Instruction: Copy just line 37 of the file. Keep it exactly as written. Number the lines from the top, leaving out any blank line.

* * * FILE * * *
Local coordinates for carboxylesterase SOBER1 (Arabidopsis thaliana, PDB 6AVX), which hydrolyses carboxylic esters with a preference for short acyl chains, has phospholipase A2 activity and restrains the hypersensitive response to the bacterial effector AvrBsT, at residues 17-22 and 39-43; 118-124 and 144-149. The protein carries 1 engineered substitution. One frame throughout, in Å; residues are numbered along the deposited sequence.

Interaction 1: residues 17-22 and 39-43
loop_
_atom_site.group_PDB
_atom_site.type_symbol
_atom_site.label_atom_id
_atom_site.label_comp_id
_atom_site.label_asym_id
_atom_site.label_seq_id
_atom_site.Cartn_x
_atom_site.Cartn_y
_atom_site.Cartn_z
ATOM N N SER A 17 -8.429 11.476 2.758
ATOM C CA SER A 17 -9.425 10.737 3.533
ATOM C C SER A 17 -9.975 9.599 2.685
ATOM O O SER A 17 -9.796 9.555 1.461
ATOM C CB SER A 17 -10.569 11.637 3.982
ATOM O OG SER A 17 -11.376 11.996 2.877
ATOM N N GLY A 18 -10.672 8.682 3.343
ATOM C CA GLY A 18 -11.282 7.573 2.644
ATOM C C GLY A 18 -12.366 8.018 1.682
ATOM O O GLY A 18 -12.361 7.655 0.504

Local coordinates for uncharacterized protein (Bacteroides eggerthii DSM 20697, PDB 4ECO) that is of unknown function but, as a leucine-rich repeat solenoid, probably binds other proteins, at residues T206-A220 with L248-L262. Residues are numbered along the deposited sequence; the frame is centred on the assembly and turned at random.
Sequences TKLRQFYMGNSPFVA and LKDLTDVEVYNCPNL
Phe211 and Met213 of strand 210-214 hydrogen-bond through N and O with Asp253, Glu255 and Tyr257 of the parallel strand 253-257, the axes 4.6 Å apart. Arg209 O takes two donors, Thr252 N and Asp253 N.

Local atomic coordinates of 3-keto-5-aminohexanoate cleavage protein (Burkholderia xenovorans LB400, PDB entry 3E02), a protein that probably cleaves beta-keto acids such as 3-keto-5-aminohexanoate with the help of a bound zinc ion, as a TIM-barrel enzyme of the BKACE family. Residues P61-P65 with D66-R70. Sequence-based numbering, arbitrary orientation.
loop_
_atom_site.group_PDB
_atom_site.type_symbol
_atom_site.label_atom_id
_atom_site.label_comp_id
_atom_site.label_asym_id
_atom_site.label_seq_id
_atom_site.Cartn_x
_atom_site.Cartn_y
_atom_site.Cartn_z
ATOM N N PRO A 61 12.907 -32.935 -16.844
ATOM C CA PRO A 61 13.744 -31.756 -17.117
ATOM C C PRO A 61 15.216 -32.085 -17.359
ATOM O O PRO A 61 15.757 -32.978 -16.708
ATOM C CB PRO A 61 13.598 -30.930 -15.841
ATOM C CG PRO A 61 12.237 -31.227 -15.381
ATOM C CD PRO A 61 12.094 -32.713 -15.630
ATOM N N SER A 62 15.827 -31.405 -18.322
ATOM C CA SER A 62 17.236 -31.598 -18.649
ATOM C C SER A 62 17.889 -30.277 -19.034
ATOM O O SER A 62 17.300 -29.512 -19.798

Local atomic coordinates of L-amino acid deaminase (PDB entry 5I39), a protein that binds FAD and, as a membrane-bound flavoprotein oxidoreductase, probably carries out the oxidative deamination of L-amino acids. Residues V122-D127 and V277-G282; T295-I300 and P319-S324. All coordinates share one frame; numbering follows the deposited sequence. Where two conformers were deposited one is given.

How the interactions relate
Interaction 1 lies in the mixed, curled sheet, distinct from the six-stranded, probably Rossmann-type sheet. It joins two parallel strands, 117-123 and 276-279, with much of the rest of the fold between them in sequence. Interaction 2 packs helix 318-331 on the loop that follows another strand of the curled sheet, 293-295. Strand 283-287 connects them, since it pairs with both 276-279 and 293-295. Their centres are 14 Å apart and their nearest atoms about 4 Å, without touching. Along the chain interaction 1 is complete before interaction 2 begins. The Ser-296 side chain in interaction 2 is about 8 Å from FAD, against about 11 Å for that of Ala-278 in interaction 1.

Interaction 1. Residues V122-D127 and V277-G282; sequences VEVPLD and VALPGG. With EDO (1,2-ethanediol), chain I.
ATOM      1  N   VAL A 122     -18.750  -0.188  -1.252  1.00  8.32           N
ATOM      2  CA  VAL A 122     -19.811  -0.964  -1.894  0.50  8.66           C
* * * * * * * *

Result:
ATOM N N PRO A 61 12.907 -32.935 -16.844